Saturday 3 December 2011

Interconnectedness: depression and heart disease

Today's topic is slightly off the beaten track when it comes to autism research but some of the themes coming out of the research in question may link back to a few issues discussed previously.

First tulips @ Paul Whiteley 2011
Whilst a term often used as a catch-all for lots of different signs and symptoms, there are a few things to say about depression. First and foremost, depression is a real condition. We all feel down from time to time as a result of lots of different things; work, money, family, football team being relegated, etc. but depression represents something more persistent, all-encompassing and can appear alongside other symptoms. Second, depression appears for many different reasons and is linked to lots of different circumstances. Most people would probably have heard of post-natal depression or the baby blues thought to be tied into the hormonal and chemical changes which occur to new mums after their new arrival has 'left the building'. One example, but there are others. Finally it is pretty well known that depression puts a person at greater risk of developing quite a few different ailments.

Shah and colleagues* recently reported on depression and a history of suicide attempts as being risk factors for cardiovascular disease (CHD) and ischemic heart disease (IHD). Analysing data from over 7500 people, aged 17-39, following up after 15 years as part of the Third National Health and Nutrition Examination Survey and correcting for various lifestyle variables such as smoking and poor diet, the authors reported an increased risk of death associated with CHD and IHD where depression / suicide attempts were historically present. The risk was particularly marked in women; a history of suicide attempts being associated with a 14-fold adjusted risk for IHD. I might add that this is not the first time that an association between depression and heart health outcomes has been reported.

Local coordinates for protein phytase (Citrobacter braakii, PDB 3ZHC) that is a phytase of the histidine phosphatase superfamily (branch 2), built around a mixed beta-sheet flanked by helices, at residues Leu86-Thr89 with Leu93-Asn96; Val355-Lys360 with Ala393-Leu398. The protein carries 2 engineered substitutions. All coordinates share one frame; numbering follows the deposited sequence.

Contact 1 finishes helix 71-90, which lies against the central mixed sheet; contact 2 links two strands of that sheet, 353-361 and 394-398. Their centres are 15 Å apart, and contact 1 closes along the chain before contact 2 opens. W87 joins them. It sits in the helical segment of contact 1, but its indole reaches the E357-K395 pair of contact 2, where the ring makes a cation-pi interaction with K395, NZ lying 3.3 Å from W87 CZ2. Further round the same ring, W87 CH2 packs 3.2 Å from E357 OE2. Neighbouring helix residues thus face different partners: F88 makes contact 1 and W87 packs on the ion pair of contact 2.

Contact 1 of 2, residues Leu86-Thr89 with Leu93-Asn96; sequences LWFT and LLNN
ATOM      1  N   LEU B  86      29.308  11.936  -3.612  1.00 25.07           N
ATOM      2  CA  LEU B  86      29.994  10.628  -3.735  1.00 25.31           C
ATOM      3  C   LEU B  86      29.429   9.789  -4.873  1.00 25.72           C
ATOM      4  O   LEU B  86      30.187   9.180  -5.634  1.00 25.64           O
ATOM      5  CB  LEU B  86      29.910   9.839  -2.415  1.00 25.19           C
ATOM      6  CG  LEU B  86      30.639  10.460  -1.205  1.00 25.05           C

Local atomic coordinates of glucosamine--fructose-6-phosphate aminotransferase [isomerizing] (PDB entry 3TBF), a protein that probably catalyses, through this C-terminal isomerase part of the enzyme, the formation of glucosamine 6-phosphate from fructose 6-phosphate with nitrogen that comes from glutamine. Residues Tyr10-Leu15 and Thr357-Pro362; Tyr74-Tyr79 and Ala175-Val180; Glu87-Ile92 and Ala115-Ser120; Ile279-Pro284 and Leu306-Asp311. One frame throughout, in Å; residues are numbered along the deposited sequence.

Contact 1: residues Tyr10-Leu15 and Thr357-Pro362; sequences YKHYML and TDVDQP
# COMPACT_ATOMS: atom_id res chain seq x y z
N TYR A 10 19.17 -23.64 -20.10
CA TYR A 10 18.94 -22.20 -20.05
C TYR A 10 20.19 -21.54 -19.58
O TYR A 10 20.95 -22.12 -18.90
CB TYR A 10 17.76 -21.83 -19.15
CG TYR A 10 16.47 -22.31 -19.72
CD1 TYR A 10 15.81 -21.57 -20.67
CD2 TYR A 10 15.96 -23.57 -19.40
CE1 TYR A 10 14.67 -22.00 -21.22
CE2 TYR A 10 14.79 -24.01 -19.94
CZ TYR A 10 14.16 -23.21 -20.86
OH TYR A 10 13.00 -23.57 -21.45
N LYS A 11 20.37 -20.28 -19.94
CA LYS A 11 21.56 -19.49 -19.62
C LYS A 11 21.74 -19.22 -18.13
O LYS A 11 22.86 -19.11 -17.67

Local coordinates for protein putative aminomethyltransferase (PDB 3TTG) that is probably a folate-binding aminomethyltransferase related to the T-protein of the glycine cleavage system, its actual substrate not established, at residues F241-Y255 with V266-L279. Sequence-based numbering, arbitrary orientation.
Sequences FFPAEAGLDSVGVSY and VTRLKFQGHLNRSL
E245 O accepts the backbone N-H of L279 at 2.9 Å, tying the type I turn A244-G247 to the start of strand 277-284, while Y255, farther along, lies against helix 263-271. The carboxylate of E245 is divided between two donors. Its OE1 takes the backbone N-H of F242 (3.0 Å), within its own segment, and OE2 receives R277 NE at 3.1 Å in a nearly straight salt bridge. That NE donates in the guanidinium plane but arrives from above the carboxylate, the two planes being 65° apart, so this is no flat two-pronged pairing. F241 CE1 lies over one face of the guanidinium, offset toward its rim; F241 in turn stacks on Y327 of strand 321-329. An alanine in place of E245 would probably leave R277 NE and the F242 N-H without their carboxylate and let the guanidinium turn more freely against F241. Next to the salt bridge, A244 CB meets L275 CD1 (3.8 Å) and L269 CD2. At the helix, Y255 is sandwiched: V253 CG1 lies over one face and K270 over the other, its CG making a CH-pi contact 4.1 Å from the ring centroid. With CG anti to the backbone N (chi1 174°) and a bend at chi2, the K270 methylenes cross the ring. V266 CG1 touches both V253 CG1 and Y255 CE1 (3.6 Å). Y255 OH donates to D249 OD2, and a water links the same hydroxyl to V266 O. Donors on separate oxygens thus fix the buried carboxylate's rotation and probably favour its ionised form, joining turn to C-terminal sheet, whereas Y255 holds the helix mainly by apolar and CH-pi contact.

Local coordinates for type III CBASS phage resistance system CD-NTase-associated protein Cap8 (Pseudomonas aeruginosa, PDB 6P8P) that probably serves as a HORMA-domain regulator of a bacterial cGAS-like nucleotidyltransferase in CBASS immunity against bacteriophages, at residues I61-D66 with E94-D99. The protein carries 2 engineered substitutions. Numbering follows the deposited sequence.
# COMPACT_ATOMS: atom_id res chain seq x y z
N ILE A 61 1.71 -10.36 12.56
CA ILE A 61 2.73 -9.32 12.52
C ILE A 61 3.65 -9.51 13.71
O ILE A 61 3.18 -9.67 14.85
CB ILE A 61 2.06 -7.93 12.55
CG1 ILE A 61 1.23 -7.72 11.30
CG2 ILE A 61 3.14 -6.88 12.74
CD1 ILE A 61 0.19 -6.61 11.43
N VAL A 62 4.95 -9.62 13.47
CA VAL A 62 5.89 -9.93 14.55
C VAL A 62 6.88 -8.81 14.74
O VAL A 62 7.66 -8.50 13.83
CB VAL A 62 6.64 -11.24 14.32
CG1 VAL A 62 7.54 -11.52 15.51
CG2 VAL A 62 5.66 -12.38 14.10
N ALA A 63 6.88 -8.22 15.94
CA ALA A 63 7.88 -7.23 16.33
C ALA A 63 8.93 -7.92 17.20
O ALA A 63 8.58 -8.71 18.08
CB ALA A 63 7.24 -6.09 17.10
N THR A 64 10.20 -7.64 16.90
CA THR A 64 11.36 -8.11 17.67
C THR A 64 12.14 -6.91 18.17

The authors suggested that these findings might be evidence for a physiological effect from depression; so lower heart rate variability, increased stress hormones or inflammation. Indeed on the topic of inflammation, other evidence and commentators have reported some interesting effects relating to depression and inflammatory markers which might tie in. My recent post on the inflammatory consequences of caring might also link to some effect also.

Cumulatively what the research in this area seems to be pointing to is that our psychological health and wellbeing might not only be linked to physiological health but also might be an important driver of risk for quite a few somatic health complaints. Trauma, such as abuse, might also produce a similar effect. There may very well be more peripheral routes from depression to physiological health problems. Without trying to sound like a stuck record, I wonder about the whole gut bacteria angle as potentially being involved also; realising that 'inter-connectedness' is a word that really should be used a lot more with regards to psychology-physiology and health-disease.

* Shah AJ. et al. Depression and history of attempted suicide as risk factors for heart disease mortality in young individuals. Archives of General Psychiatry. 2011: 68: 1135-1142.

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